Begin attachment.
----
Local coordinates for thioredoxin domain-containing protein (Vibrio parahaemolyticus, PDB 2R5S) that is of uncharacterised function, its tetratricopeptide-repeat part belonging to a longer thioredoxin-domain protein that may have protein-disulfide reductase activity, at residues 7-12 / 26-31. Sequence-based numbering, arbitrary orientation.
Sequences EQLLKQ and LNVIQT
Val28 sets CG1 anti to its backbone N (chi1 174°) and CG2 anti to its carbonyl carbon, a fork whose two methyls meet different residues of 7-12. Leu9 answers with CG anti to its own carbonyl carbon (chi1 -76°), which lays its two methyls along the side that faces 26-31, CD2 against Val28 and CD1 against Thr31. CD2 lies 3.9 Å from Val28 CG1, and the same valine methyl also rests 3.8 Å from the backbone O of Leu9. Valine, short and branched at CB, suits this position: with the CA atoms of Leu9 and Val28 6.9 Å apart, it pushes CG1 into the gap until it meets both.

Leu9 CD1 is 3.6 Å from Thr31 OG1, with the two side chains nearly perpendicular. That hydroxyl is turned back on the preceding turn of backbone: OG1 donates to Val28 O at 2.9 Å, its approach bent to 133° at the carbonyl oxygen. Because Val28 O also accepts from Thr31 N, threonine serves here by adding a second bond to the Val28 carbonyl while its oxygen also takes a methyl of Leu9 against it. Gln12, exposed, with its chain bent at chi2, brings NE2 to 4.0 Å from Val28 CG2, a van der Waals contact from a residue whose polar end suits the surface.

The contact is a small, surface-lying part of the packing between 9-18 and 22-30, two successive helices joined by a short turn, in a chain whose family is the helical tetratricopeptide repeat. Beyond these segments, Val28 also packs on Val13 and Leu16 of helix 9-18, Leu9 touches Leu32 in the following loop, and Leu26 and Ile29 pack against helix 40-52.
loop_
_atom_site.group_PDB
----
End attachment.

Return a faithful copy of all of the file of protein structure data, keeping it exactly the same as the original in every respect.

Local coordinates for thioredoxin domain-containing protein (Vibrio parahaemolyticus, PDB 2R5S) that is of uncharacterised function, its tetratricopeptide-repeat part belonging to a longer thioredoxin-domain protein that may have protein-disulfide reductase activity, at residues 7-12 / 26-31. Sequence-based numbering, arbitrary orientation.
Sequences EQLLKQ and LNVIQT
Val28 sets CG1 anti to its backbone N (chi1 174°) and CG2 anti to its carbonyl carbon, a fork whose two methyls meet different residues of 7-12. Leu9 answers with CG anti to its own carbonyl carbon (chi1 -76°), which lays its two methyls along the side that faces 26-31, CD2 against Val28 and CD1 against Thr31. CD2 lies 3.9 Å from Val28 CG1, and the same valine methyl also rests 3.8 Å from the backbone O of Leu9. Valine, short and branched at CB, suits this position: with the CA atoms of Leu9 and Val28 6.9 Å apart, it pushes CG1 into the gap until it meets both.

Leu9 CD1 is 3.6 Å from Thr31 OG1, with the two side chains nearly perpendicular. That hydroxyl is turned back on the preceding turn of backbone: OG1 donates to Val28 O at 2.9 Å, its approach bent to 133° at the carbonyl oxygen. Because Val28 O also accepts from Thr31 N, threonine serves here by adding a second bond to the Val28 carbonyl while its oxygen also takes a methyl of Leu9 against it. Gln12, exposed, with its chain bent at chi2, brings NE2 to 4.0 Å from Val28 CG2, a van der Waals contact from a residue whose polar end suits the surface.

The contact is a small, surface-lying part of the packing between 9-18 and 22-30, two successive helices joined by a short turn, in a chain whose family is the helical tetratricopeptide repeat. Beyond these segments, Val28 also packs on Val13 and Leu16 of helix 9-18, Leu9 touches Leu32 in the following loop, and Leu26 and Ile29 pack against helix 40-52.
loop_
_atom_site.group_PDB